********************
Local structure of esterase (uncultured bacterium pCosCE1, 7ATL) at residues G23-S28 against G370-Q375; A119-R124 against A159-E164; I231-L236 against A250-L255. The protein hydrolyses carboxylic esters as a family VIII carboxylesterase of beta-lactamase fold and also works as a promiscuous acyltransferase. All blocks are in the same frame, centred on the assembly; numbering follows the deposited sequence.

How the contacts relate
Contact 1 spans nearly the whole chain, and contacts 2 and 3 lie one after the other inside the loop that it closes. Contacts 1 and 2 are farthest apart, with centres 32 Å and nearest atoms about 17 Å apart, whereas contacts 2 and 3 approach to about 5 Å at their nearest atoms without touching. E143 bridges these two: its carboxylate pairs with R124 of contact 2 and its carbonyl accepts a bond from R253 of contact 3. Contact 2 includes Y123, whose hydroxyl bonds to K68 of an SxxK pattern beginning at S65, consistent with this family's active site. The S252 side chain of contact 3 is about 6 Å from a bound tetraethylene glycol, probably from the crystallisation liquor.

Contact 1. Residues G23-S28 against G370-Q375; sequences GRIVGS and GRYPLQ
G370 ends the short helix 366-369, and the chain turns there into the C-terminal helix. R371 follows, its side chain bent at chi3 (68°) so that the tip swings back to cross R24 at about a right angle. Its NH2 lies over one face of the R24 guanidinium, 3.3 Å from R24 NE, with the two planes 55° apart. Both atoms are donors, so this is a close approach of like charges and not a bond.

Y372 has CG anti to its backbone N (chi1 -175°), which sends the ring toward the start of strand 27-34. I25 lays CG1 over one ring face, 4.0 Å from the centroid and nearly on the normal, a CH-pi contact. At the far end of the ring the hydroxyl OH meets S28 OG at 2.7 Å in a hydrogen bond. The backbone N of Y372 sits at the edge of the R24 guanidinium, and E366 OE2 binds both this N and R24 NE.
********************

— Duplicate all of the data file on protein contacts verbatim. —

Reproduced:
Local structure of esterase (uncultured bacterium pCosCE1, 7ATL) at residues G23-S28 against G370-Q375; A119-R124 against A159-E164; I231-L236 against A250-L255. The protein hydrolyses carboxylic esters as a family VIII carboxylesterase of beta-lactamase fold and also works as a promiscuous acyltransferase. All blocks are in the same frame, centred on the assembly; numbering follows the deposited sequence.

How the contacts relate
Contact 1 spans nearly the whole chain, and contacts 2 and 3 lie one after the other inside the loop that it closes. Contacts 1 and 2 are farthest apart, with centres 32 Å and nearest atoms about 17 Å apart, whereas contacts 2 and 3 approach to about 5 Å at their nearest atoms without touching. E143 bridges these two: its carboxylate pairs with R124 of contact 2 and its carbonyl accepts a bond from R253 of contact 3. Contact 2 includes Y123, whose hydroxyl bonds to K68 of an SxxK pattern beginning at S65, consistent with this family's active site. The S252 side chain of contact 3 is about 6 Å from a bound tetraethylene glycol, probably from the crystallisation liquor.

Contact 1. Residues G23-S28 against G370-Q375; sequences GRIVGS and GRYPLQ
G370 ends the short helix 366-369, and the chain turns there into the C-terminal helix. R371 follows, its side chain bent at chi3 (68°) so that the tip swings back to cross R24 at about a right angle. Its NH2 lies over one face of the R24 guanidinium, 3.3 Å from R24 NE, with the two planes 55° apart. Both atoms are donors, so this is a close approach of like charges and not a bond.

Y372 has CG anti to its backbone N (chi1 -175°), which sends the ring toward the start of strand 27-34. I25 lays CG1 over one ring face, 4.0 Å from the centroid and nearly on the normal, a CH-pi contact. At the far end of the ring the hydroxyl OH meets S28 OG at 2.7 Å in a hydrogen bond. The backbone N of Y372 sits at the edge of the R24 guanidinium, and E366 OE2 binds both this N and R24 NE.